Schools & Program
Visits - Aug, 1999 Issue #60
Scott Davis, Admissions
(800) 484-2314 Scode-2297
Visit Report By Jodi Tuttle
June 23, 1999
‘Peaceful’ is the word that comes to mind as we approached New Haven during
the Utah Consultant Tour. This is truly a haven. Located at the mouth of Spanish Fork Canyon near Utah’s majestic Wasatch Mountain
Range, this 7000 square foot country home on nine acres of cherry and apple orchards reminds one more of a retreat center than an
adolescent treatment center. No wonder the young ladies, ages 13-17, who are in the program seem to be more relaxed than one might
Upon entering the front door one is greeted by a sense of openness. The entry
opens into a large living room and dining room, separated by a magnificent fireplace. The sliding glass doors in the dining room provide
a sweeping view of the orchards and mountains. The young women were in the dining room finishing lunch as we arrived. Some were taking
their turns at washing dishes and cleaning the area, while others had a bit of a chance to relax. Yes, household chores are a part
of the program.
Our visit began with a welcome by the treatment team. They explained the
philosophy at New Haven, which consists of five areas: 1) family; 2) love; 3) locus of control; 4)
self-esteem; and 5) values. The owners and therapists are trained in family systems theory. In other words, they believe that
in order to change an individual, the family system must change. Family commitment is important to the success of a student. The emphasis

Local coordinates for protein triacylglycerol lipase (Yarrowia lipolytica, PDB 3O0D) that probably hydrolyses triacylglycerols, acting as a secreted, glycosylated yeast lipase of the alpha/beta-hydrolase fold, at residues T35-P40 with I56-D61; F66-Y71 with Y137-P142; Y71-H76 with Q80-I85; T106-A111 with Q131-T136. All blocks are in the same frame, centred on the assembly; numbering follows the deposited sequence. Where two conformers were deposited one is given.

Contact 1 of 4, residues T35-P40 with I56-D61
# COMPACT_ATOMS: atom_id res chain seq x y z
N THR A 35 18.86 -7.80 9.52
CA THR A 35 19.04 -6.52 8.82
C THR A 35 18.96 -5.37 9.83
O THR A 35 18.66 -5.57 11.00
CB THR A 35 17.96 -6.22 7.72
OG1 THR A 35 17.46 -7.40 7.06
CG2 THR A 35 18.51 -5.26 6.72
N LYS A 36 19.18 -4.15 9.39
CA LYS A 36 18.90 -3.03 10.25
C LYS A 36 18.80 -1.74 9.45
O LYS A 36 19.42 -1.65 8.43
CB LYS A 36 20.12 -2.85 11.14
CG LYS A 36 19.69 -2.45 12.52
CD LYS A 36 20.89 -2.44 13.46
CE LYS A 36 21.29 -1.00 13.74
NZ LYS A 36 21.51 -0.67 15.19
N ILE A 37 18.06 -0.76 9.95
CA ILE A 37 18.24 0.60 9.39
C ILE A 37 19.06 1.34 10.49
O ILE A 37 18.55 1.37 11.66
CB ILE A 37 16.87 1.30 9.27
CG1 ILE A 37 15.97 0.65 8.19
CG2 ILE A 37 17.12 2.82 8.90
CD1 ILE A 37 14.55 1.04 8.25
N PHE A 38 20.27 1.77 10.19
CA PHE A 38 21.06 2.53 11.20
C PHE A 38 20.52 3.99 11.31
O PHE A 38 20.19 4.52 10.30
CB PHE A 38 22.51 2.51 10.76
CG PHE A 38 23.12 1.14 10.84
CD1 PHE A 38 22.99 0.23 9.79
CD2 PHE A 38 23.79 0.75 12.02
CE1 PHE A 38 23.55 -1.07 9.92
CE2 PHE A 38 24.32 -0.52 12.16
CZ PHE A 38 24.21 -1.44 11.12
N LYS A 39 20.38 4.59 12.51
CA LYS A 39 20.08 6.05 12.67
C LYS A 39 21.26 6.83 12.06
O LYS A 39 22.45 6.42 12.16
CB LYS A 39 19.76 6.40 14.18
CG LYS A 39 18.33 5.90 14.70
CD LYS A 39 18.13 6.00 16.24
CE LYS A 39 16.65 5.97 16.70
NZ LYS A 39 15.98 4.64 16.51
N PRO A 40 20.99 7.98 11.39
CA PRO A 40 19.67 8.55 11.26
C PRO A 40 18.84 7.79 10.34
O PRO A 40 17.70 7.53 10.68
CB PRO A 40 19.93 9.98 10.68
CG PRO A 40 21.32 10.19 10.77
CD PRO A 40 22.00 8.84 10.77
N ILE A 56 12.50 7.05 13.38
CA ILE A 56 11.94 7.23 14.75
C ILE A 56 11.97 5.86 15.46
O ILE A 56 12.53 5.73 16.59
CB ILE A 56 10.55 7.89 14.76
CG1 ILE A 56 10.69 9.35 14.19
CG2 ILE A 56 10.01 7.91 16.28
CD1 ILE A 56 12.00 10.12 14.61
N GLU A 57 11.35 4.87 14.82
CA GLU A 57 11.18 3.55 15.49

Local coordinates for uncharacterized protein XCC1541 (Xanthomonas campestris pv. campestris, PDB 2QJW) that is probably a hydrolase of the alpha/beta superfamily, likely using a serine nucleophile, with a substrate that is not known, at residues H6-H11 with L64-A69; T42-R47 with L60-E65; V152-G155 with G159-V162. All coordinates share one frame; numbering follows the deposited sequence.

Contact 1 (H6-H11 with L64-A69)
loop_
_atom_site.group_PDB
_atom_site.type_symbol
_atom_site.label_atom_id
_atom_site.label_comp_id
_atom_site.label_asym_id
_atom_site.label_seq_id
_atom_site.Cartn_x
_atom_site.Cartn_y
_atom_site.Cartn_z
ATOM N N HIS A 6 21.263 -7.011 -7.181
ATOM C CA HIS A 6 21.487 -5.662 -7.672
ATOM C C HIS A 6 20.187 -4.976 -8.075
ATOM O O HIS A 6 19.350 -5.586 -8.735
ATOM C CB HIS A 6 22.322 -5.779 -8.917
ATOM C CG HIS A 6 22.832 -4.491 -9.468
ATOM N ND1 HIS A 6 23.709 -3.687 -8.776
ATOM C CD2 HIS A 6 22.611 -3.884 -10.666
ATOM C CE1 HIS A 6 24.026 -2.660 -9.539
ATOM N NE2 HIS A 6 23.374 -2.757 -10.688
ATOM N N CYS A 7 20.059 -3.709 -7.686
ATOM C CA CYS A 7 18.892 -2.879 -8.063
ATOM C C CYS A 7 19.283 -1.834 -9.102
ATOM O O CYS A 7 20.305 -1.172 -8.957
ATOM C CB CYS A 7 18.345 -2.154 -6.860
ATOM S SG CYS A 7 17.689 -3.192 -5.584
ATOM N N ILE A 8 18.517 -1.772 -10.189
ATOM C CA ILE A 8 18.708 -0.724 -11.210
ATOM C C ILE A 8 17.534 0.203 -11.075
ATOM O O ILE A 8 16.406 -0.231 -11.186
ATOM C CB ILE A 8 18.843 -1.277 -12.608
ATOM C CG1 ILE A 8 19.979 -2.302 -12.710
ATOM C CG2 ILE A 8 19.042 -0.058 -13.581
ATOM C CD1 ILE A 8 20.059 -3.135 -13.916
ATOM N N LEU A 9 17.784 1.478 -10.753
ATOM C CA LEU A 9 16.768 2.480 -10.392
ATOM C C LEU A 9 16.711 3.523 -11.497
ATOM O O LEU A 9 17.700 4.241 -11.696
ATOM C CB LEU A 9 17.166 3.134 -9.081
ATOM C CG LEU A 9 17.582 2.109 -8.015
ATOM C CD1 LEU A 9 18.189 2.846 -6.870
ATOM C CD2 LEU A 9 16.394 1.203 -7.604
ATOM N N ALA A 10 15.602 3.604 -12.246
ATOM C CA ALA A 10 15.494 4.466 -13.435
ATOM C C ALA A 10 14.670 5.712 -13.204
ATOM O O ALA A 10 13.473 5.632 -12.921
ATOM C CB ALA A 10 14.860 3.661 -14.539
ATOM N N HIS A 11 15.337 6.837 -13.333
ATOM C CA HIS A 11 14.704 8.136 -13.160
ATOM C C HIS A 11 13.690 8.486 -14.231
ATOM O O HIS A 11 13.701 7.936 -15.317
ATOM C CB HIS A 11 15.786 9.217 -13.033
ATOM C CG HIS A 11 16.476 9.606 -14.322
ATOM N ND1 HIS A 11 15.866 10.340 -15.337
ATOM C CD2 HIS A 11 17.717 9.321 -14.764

of the program is on creating a loving environment in which students can learn how to give and receive love and respect.
New Haven’s treatment team explained that a student’s “locus of control”
is central to her belief in her ability to manage her life. A person with an ‘external’ locus of control attributes their success
or failure to other people’s actions, which tends to reinforce a ‘victim’ mentality. In contrast, a person with an ‘internal’ locus
of control feels her success is a result of her own actions. Thus, if a student can change her locus of control from external to internal,
she will view her life in terms of actions she can take, instead of feeling helplessly controlled by what other people do. By giving
students the insight to shift their locus of control, New Haven assists students to become empowered, and able to assume responsibility
for their choices and the resulting consequences.
Building self-esteem also plays a big role in the program. New Haven believes
that low self-esteem has much to do with the poor choices students have made in the past. They assert that when students attempt to
feel better about themselves by using external means, it leads to depression, anxiety, and many other psychological disorders. Instead,
New Haven helps to build their student’s self-esteem by assisting them to develop their own value system, then helping them align
their lives with those values.
Therapy and education are included to make a well-rounded program. Therapy
includes recreation and family therapy, along with individual, group, and psycho-education therapy. Recreation therapy includes horse
care, riding, agriculture, theater, private music or sports lessons, skiing, games, fishing, rowing and a ropes course. Special intensive
tracks include education about substance abuse/addictions, depression/self-esteem and trauma. The education department uses an individualized
program to help students move at their own pace.
The young ladies explained to us that New Haven provides them with a wonderful
nurturing, caring environment. They discussed how each girl kept an exercise log, and how they receive social skills education on
Saturday. One student reported that she had learned to change a car tire since she’d been there. Another, thought that working with
her parents on the ropes course was a key factor in her progress in the program. While the girls were looking forward to going back
home, they all felt that the program at New Haven was positive, and were grateful for the changes that it had brought in their lives
and the lives of their family members.
Copyright © 1999, Woodbury Reports, Inc. (This article may be reproduced without
prior approval if the copyright notice and proper publication and author attribution accompanies the copy.)